“I take a night journey because it is faster and more convenient for me to transport what I have. People say there is danger, but I have never experienced any problem.

“Most of the time, I put my equipment inside luxury buses and they deliver for me in the morning.

“Only on a few occasions do I go with my goods; I only wait at the park to receive them and they have been delivered. You can imagine if there was no night journey, what would I do?

“This security people, the way they are extorting people in the day is terrible; I had a terrible experience with them once; if you do not give them money, they would seize your goods no matter how much it is worth.”

Another night traveller, Akor Joseph, said he had to take a night journey to meet up with his appointment in Abuja the next day.

He said that though he understood the risk involved in such a trip, he had no choice because he could not afford to to go by flight, even when there was no functional railway transportation in the country.

“I understand that a night journey could be sometimes bad and dangerous, I have no choice; I have to meet up with an urgent appointment tomorrow afternoon in Abuja,” Akor said.

He stressed that he was not bothered about the security implication because it was only God that secures lives.

“I’m prepared for this journey, this is not the first time I’m taking this kind of trip, my brother; forget, it is only God that is guarding us.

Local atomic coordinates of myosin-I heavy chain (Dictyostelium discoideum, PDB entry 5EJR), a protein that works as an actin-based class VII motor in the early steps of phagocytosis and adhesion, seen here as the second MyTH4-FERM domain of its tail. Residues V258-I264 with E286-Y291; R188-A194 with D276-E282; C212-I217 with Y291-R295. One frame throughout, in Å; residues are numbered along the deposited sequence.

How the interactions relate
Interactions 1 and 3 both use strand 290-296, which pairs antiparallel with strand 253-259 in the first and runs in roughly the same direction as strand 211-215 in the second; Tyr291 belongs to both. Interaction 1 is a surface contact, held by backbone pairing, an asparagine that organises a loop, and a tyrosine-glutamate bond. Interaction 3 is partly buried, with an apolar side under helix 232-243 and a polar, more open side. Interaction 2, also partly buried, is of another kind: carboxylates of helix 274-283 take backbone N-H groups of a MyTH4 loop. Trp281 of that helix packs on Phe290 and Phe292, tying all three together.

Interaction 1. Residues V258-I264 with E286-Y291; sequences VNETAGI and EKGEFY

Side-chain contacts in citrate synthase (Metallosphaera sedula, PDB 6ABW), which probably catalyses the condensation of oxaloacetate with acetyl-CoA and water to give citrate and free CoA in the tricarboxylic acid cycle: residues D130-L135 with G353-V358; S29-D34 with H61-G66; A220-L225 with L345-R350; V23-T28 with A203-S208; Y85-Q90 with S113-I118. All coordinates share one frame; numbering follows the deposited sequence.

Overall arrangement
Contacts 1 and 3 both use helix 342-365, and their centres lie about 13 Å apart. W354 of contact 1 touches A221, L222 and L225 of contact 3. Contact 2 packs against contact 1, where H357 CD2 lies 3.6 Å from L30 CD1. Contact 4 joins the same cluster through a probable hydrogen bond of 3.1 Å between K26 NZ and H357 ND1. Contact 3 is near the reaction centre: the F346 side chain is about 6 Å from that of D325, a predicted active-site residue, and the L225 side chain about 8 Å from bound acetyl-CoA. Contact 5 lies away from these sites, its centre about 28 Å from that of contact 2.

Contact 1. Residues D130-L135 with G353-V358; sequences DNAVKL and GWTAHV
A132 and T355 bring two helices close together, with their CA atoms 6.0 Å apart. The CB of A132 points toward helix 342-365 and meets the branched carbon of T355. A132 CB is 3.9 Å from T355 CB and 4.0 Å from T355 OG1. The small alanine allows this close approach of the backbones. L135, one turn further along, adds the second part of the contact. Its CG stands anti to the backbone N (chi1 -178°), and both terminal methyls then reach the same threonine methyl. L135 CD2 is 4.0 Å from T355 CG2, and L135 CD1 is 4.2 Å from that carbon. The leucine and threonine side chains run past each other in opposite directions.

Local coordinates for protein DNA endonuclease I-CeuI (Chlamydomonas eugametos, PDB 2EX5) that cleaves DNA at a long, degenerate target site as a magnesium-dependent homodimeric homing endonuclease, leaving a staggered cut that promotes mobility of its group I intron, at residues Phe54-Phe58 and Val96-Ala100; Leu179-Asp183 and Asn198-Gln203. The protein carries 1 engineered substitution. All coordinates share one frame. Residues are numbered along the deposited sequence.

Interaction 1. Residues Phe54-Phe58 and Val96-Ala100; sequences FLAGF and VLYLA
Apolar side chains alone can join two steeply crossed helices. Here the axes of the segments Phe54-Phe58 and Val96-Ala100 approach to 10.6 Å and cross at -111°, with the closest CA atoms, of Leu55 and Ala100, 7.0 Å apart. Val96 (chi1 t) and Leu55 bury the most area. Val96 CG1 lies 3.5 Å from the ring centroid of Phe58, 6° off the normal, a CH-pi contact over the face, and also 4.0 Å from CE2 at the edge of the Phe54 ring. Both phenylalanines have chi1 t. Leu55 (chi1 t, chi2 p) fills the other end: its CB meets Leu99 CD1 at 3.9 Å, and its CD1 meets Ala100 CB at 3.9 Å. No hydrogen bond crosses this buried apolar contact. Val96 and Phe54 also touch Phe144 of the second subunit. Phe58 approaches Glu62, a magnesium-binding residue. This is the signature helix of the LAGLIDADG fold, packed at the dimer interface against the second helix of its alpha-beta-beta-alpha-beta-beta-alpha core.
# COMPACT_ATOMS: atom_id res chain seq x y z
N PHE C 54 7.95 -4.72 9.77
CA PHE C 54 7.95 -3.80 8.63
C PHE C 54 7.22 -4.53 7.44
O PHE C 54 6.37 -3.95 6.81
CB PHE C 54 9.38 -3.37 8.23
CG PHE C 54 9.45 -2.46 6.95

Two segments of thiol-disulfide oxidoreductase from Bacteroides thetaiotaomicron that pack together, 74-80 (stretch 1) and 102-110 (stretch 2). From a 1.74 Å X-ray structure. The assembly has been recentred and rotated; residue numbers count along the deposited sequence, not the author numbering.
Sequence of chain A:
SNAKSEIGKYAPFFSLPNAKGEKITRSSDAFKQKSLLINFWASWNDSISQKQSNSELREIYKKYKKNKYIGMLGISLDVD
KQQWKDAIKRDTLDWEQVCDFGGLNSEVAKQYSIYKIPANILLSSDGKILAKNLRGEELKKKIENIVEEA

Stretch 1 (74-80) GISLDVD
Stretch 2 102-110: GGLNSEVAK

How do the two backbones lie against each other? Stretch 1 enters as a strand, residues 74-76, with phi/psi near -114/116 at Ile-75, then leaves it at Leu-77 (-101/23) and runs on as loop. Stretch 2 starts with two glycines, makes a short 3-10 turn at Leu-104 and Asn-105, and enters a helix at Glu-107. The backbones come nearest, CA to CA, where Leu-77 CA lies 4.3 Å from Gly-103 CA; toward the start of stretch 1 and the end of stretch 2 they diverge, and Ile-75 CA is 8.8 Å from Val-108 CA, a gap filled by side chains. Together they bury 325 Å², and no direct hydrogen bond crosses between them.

“I can’t travel by plane, because I don’t have money for a ticket now; if our government had made railway efficient and available people would not be thinking of travelling in the night but they have messed up this country,” he added.

A transporter’s perspective

Chukudi Orji, a manager with one of the transport companies in Oshodi motor park, said commuters prefer night journeys for several reasons.

He said the cheap fare had also attracted people to travel at night, since fuel subsidy was removed and transport fare was increased.

According to Orji, “People are travelling by night now and it is because there are no more accidents since they widened some highway roads; some places that were one lane they have made it double lanes.

“Since 2023 to this new year, we did not record any accident with any of our luxury buses, unlike before. So, when people are see this kind of things they are happy.

“If these things are happening people would hear and know, and it would boost patronage. That is what we see now.

“Secondly, at night, it is very cool to travel; before day break you have reached your destination. There is also no disturbance or traffic congestion during the night.

“Businessmen and traders prefer to travel in the night and buy what they want and come back again to their business.”

Orji further said that the rise in cashless transactions had discouraged armed robbers and other criminal elements from attacking night buses knowing people don’t carry cash any more.

“We now have cashless transactions, people don’t carry cash again, so robbers know that people don’t carry money again; there is no point attacking buses and commuters.